One of the devices was left outside Schwab's mansion overlooking the world famous Pebble Beach golf course, 200 km south of San Francisco, while the other was at his offices in the nearby town of Carmel.
The briefcases, which had suspicious wires sticking out, were discovered on Monday. X-rays showed that they were probably bombs, and explosives experts were called to detonate them.
"There was explosive material" in both parcels, a spokeswoman for the Monterey County Sheriff's said, declining however to say whether the devices were set to explode or what kind or quantity of explosives were in them.
No injuries or damage was reported in connection with the bomb, and Schwab was not in the resort town at the time, according to a spokesperson. The Federal Bureau of Investigation (FBI) is assisting in investigating the case.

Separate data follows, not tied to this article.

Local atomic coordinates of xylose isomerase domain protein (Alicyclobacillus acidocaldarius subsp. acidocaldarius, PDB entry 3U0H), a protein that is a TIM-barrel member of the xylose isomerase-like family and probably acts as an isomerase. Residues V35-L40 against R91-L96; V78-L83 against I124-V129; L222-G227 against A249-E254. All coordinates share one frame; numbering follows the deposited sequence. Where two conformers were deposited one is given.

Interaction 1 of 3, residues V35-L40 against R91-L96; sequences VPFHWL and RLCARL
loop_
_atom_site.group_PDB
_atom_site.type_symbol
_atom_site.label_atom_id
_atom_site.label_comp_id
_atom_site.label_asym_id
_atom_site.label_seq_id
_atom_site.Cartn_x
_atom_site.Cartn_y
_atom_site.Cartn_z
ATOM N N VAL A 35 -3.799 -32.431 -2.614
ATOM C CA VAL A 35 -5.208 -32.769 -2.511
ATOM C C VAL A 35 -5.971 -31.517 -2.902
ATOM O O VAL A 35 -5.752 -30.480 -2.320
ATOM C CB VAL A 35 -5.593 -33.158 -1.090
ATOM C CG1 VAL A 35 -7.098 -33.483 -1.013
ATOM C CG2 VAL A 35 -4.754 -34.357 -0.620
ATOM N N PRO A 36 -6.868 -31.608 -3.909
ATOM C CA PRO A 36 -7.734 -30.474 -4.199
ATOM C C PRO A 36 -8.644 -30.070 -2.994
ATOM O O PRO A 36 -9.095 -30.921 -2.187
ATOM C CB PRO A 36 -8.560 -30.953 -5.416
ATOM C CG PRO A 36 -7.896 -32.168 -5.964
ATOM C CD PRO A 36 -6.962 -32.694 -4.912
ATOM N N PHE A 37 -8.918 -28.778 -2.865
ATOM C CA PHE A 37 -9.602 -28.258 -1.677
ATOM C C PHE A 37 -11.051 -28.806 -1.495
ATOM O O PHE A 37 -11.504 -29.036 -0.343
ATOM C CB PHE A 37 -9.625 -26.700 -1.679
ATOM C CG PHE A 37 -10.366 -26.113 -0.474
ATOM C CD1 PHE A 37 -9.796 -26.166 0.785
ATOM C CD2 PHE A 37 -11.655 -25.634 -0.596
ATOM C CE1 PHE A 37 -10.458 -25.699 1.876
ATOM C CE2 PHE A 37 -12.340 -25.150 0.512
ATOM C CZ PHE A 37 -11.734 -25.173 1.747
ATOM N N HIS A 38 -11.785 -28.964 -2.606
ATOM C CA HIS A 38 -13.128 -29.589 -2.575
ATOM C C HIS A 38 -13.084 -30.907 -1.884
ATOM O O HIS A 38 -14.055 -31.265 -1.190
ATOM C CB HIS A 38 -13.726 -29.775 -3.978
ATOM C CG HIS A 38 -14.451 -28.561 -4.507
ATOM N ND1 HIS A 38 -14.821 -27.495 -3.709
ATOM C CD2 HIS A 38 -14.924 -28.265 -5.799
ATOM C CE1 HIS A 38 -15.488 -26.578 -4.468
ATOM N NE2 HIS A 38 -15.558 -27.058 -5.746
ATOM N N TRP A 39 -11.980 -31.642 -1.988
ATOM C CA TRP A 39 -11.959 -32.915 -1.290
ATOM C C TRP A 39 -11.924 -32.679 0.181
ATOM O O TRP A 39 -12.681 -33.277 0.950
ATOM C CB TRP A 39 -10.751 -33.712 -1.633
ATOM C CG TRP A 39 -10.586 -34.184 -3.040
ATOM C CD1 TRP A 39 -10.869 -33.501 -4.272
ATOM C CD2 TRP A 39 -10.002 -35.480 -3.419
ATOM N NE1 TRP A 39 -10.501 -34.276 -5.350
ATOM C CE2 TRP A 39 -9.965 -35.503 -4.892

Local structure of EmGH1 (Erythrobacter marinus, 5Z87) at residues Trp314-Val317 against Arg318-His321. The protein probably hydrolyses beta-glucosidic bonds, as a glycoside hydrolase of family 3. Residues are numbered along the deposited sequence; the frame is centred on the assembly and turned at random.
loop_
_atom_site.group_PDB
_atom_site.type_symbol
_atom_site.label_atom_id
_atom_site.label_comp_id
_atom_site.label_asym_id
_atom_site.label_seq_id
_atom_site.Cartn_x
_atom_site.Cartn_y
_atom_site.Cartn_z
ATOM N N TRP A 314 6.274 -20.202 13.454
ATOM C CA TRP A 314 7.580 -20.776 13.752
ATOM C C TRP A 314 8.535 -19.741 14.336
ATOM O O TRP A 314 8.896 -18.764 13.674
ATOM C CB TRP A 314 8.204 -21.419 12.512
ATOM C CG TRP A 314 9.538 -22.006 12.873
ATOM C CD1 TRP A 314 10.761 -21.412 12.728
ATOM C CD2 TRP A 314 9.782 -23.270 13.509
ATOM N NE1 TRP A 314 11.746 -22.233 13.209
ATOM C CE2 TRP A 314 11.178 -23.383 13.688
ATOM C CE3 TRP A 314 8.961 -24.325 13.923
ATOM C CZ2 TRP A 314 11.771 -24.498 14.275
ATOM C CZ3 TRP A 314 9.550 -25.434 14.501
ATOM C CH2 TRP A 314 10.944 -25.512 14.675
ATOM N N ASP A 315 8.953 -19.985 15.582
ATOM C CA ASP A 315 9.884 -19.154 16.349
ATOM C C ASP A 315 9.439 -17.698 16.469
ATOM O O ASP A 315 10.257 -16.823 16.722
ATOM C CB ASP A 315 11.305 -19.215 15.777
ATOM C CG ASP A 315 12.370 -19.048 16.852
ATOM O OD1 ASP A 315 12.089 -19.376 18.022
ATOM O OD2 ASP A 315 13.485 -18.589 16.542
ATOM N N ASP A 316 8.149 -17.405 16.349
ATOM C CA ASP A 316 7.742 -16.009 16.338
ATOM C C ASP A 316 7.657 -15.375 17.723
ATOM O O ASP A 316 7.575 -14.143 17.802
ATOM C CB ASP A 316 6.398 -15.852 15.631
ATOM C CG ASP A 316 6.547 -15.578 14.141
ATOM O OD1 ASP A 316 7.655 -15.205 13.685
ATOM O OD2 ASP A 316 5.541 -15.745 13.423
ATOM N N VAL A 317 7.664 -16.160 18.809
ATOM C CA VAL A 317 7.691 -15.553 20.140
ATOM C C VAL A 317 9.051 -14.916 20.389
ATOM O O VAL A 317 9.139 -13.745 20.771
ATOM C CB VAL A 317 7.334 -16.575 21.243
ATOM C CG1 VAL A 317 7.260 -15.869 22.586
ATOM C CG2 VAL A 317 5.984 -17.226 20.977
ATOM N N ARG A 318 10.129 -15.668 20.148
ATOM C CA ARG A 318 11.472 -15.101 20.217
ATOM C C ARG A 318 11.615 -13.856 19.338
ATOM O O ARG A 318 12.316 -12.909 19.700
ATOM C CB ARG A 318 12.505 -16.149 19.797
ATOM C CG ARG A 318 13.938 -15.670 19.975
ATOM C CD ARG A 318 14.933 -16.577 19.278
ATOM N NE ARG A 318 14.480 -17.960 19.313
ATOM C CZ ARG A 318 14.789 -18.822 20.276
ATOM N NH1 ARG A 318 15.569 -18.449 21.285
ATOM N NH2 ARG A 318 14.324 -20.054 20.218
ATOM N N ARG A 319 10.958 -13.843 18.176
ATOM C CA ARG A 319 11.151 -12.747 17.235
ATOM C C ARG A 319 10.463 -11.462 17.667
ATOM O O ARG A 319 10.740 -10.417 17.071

Schwab is founder and chairman of San Francisco-based Charles Schwab and Co, which pioneered discount retail stock broking beginning in the 1970s and grew to become the country's fourth largest stockbroker.
"I understand they were not armed devices, and we consider them to be a hoax. But we are treating it extremely seriously"
Battered by the fall of US stock-markets, Schwab has cut the company's workforce by nearly 10,000 jobs since late 2000. Last week the company announced it would lay off 250 more employees and shut down a number of offices around the country.
Spokesperson Sarah Bulgatz said Schwab, whose net worth is estimated at $2.7 billion, had not received any threats prior to the incident.
"I understand they were not armed devices, and we consider them to be a hoax," said Bulgatz. "But we are treating it extremely seriously."